Manufacturers should control the exposure of their teams to outside personnel.  Whether it is vendors, salespeople, customers, or third-party service providers, there should be a temporary restriction to interactions within the manufacturing facilities.  If interaction is necessary for production efficiency, then outside personnel should be trained and comply with all protection policies in place for the company.

It can be awkward to restrict customer visits during the Post-COVID era, but in many cases digital meetings and regular teleconferences can provide an effective option that protects both organizations.  Restricting evaluation of the production line can be important to help protection operations and defend against unnecessary delays and line production deficiencies that can affect profitability.  Most outside teams will understand completely and recognize that the policies are in place to protect everyone.  At the end of the day, it’s the manufacturing executive team to consider and develop their own policies on how to handle outside visitor exposures.

Implementing the Right Protection Equipment

The company’s Human Resource team should undergo training on government and health organization guidance on personal protection equipment (PPE) that should be used by staff.  This may include facemasks, gloves, protective gowns, face shields, workstation barriers, and other equipment.  Both the Centers for Disease Control and Prevention (CDC) and the World Health Organization (WHO) have extensive resources on protecting employees as they come back to work.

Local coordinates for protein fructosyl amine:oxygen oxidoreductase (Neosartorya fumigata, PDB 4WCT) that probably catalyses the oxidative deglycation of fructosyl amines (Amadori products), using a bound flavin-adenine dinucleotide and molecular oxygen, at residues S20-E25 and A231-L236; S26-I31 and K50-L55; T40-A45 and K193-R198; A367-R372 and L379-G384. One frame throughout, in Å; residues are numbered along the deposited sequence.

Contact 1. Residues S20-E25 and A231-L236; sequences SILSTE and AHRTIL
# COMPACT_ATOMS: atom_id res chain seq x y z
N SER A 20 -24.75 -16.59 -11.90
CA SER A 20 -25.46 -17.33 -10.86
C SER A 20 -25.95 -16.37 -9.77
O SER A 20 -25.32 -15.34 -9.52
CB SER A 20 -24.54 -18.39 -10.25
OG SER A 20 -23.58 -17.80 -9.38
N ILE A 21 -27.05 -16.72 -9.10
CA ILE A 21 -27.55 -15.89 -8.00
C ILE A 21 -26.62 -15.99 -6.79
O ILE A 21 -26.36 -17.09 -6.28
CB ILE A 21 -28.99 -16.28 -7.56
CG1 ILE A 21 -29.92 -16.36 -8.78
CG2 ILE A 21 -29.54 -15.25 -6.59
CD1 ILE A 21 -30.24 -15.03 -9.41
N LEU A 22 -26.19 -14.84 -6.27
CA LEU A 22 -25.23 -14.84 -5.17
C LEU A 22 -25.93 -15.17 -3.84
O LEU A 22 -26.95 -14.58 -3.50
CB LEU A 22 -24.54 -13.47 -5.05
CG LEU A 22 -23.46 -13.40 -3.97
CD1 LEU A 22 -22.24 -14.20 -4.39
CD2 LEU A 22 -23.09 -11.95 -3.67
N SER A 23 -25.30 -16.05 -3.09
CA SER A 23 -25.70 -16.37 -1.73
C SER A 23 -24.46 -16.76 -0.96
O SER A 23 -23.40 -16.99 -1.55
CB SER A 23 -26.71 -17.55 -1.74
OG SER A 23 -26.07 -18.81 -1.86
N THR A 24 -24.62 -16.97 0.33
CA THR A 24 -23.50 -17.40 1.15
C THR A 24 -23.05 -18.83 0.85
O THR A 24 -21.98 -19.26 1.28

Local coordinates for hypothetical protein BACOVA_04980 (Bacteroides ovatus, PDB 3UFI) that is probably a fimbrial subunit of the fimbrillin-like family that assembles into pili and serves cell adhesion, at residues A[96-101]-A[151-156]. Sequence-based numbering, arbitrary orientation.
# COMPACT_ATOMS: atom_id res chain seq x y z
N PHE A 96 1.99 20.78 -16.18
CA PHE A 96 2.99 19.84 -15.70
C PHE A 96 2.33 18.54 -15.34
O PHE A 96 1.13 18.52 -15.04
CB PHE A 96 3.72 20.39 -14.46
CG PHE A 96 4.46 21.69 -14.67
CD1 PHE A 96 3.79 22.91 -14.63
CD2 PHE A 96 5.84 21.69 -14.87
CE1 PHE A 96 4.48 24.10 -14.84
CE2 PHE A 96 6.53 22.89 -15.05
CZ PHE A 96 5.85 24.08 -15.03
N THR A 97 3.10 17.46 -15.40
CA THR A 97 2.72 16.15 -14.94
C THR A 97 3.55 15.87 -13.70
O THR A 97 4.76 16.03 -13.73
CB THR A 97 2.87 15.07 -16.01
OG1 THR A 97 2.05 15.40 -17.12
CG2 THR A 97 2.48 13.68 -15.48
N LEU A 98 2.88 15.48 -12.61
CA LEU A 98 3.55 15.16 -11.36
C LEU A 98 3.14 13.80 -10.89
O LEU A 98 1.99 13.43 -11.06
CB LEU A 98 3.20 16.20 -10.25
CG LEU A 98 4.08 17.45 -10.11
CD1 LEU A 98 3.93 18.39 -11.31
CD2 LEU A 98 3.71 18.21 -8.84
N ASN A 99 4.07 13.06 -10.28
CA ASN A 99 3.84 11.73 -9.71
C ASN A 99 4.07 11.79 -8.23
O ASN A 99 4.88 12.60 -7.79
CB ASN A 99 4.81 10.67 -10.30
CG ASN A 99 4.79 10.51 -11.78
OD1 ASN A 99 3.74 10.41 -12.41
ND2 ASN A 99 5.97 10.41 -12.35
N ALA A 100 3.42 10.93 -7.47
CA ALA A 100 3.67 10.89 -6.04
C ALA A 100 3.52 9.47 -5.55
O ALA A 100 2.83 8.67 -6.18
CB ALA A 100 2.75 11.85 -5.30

Whatever your company’s protective equipment plan becomes, it will be critical that you have a reliable supply chain and good stocks of all equipment to provide for your team.  It will also be important to ensure that all the new PPE complies with the Occupational Safety and Health Administration (OSHA) regulations to ensure against injuries or issues caused by the equipment on the production lines.

Evaluate Supply Chain Exposure

It’s also going to be more important than ever to control all materials coming into the facilities.  Whether you’re using sourced components or reusable packing materials, your company should ensure that everything coming into the facility is following good health and safety guidance to protect your workforce. 

All materials should be cleaned and sanitized if necessary, and all those handling this material should be properly protected to ensure a healthy work environment. It can be incredibly detrimental to have sourced components and materials introduce virus and germs to your team, causing lost work and production impacts. 

Your procurement team should also have meetings with all supply chain partners to understand how they are providing sound and safe production of those components they are supplying to your facilities.  Vendors should be able to provide evidence of how their team operates in a healthy environment and how packaging and shipping is handled to limit any potential exposures.

It is an exciting time to see manufacturing facilities begin to reopen and begin producing all the products we need to reinvigorate our economy.  Doing so in a healthy manner will ensure that our economy can bounce back quickly, and employees can have confidence to do their work safely and efficiently for your company.

If you are a manufacturer in need of help and guidance in developing training and materials to educate your staff on how your business will operate in a Post-COVID marketplace, contact Creative Energy.  Our team has nearly 30 years of experiencing helping manufacturers create tools to work effectively and grow in a healthy way.  We’re ready to help you get back to work and succeed.